Women in whom VBAC may be considered are those with 1 prior cesarean section, a single low transverse incision, singleton gestation, and no medical or obstetrical complicating conditions. Data to support the safety of VBAC in women not meeting these criteria are lacking. Age itself does not preclude VBAC, but the rates of large babies, hypertension, diabetes, and dysfunctional labor are higher in older women.

Maternal mortality is lower for women who have a trial of labor, regardless of whether the baby is ultimately delivered vaginally or by cesarean section. However, women who have an unsuccessful trial of labor and undergo repeat cesarean delivery have higher morbidity rates than those who have a successful VBAC.

Further complicating decision-making regarding VBAC is that benefits for the mother may come at the price of increased risks for the baby, and vice versa. Although hysterectomy rates are similar for both forms of delivery, risk for uterine rupture is higher in women who have a trial of labor. VBAC has been linked to reduced abnormalities of placental growth and position in subsequent pregnancies. However, high-quality evidence about medical and nonmedical risk factors is limited or lacking.

"In general, there are short- and long-term risks and benefits for both the mother and the baby that need to be considered," Dr. Spong and Dr. Signore said. "Basically, they include — for the mother — risks of uterine rupture, transfusion and hemorrhage, operative risks including injury to the bowel and bladder, hysterectomy, death, infection, problems with placentation in subsequent pregnancies, [and] possible risk of stillbirth and ectopic pregnancies. For the baby, the risks include transition problems for the newborn, respiratory distress, neonatal encephalopathy and hypoxic ischemic encephalopathy, death, and brachial plexus injury."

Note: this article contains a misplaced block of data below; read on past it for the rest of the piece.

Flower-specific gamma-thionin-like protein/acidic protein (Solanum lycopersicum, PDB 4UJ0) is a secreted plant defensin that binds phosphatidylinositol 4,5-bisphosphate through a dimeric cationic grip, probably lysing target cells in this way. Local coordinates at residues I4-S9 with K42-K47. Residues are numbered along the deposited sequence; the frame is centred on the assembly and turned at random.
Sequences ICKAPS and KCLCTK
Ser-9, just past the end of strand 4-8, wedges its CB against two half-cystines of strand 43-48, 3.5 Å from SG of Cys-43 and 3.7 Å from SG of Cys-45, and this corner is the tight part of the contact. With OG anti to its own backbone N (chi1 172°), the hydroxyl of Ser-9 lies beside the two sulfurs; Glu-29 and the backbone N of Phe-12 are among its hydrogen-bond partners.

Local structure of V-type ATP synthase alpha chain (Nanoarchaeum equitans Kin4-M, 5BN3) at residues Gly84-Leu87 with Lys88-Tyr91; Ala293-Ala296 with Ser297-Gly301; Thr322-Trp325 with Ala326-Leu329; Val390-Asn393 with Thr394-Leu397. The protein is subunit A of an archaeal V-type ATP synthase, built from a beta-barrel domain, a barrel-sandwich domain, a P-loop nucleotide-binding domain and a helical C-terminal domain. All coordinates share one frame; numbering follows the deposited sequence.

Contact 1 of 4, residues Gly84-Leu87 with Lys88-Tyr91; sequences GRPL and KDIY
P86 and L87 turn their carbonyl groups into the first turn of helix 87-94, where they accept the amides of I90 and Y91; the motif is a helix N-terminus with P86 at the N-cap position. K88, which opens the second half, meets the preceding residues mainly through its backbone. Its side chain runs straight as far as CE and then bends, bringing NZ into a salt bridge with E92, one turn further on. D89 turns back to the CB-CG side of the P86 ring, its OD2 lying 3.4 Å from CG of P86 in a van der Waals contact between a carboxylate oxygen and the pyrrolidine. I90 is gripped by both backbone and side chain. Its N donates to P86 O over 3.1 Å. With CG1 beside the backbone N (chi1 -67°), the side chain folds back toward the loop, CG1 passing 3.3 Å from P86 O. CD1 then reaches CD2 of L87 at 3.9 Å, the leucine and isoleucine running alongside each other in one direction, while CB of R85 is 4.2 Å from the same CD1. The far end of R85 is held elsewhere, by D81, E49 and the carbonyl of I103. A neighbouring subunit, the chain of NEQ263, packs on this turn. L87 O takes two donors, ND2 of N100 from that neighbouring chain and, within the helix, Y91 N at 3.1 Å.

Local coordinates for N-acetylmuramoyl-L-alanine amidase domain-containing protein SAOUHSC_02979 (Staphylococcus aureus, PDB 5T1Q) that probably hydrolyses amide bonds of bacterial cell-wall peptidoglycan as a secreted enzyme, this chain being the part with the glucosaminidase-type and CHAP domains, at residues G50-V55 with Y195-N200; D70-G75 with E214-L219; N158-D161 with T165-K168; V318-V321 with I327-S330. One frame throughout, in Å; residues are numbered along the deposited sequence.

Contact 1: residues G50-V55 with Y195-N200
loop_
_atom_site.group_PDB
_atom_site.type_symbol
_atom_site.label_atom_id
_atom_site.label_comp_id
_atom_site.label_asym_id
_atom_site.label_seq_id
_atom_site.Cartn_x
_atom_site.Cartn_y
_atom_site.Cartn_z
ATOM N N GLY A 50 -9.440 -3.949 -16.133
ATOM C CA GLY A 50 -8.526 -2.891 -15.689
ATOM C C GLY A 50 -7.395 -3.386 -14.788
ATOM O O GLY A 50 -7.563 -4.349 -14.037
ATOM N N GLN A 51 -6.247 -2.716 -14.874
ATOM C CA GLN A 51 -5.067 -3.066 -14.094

Current VBAC Guidelines Should be Reassessed

The panel recommended that current VBAC guidelines from professional societies be reassessed, particularly the recommendation for "immediate availability" of surgical and anesthesia personnel before a trial of labor can be offered.

According to 2 recent surveys of hospital administrators, 30% of hospitals no longer offer a trial of labor or VBAC services because they could not meet the immediate availability standard suggested by the American College of Obstetricians and Gynecologists and the American Society of Anesthesiologists guidelines. However, the panel found no evidence that outcomes were improved by the immediate availability of surgical and anesthesia personnel.

" 'Nonmedical' factors affecting VBAC utilization [were also] considered at the conference, based on talks by expert presenters," Dr. Spong and Dr. Signore said. "The panel [considered], for example, the influence of hospital administrative policies, healthcare expenditures, resource utilization, the threat of malpractice litigation and the associated financial ramifications (insurance premiums, settlements and awards), the impact of professional society recommendations and standards, the role of maternal and provider preferences, understanding how risk is communicated and understood, the medical ethics of choice and access to childbirth options, and availability of surgical and anesthesiology staff."

Other Recommendations